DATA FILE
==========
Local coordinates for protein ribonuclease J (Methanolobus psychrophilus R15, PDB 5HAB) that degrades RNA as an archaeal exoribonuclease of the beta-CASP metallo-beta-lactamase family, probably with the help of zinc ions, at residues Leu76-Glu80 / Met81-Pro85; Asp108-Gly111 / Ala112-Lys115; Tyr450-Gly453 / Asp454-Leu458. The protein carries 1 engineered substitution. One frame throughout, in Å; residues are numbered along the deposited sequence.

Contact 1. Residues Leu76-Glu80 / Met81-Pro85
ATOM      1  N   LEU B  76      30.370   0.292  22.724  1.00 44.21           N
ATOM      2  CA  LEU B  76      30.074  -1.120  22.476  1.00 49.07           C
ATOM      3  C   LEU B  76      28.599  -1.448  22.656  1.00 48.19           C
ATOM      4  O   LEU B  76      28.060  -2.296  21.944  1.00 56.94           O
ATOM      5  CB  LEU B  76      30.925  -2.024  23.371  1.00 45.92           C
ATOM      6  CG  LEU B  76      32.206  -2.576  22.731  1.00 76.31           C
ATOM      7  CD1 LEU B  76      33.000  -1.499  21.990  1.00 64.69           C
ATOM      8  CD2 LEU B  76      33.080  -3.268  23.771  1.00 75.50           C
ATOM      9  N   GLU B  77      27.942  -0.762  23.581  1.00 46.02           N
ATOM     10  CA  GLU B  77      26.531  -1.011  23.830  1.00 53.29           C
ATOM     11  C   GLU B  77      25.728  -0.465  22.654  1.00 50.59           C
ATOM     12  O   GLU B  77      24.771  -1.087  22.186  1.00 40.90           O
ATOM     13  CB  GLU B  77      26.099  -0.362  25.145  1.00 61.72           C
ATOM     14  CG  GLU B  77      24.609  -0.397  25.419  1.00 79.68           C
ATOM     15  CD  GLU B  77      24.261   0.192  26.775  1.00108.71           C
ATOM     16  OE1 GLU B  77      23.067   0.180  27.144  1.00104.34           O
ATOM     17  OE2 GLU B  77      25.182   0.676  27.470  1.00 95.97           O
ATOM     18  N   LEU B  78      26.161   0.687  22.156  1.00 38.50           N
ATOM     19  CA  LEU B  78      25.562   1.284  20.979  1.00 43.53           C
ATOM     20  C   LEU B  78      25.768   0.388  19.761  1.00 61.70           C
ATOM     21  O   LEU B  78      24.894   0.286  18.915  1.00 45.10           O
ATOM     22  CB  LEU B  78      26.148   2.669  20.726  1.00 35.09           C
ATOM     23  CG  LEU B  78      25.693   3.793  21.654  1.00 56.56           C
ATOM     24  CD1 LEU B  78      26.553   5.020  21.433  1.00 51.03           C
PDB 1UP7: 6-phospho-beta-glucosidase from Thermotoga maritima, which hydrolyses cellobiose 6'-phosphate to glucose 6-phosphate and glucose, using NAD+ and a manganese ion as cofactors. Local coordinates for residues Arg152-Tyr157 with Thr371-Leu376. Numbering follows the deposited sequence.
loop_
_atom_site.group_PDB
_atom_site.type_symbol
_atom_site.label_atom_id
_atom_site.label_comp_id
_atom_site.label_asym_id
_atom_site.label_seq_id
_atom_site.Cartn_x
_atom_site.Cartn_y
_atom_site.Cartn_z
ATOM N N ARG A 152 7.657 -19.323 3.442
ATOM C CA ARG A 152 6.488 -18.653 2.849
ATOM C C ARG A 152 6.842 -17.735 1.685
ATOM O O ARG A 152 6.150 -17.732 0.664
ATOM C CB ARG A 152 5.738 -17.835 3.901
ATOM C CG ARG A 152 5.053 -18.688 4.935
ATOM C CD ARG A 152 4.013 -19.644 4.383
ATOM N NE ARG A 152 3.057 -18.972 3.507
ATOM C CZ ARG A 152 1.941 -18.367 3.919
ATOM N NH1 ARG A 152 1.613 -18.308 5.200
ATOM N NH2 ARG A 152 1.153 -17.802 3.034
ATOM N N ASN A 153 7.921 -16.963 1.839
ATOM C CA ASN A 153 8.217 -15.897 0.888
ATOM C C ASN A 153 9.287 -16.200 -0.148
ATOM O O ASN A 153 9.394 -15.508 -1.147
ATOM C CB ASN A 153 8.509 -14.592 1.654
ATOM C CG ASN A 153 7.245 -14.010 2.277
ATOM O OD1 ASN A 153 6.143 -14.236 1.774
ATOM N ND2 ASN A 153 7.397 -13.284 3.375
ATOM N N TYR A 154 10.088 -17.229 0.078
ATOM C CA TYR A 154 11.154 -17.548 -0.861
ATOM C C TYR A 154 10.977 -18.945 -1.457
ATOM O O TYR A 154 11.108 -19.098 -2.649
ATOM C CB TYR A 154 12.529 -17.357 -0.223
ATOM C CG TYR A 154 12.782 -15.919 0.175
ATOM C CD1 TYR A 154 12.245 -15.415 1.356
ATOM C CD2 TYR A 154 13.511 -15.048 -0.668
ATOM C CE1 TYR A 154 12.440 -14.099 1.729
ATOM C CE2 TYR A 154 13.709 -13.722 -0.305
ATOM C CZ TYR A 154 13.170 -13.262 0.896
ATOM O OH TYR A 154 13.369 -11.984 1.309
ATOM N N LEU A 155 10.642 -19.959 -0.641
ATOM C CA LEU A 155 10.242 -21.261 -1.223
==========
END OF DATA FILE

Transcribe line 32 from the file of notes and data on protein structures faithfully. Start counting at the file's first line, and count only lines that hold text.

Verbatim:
_atom_site.label_comp_id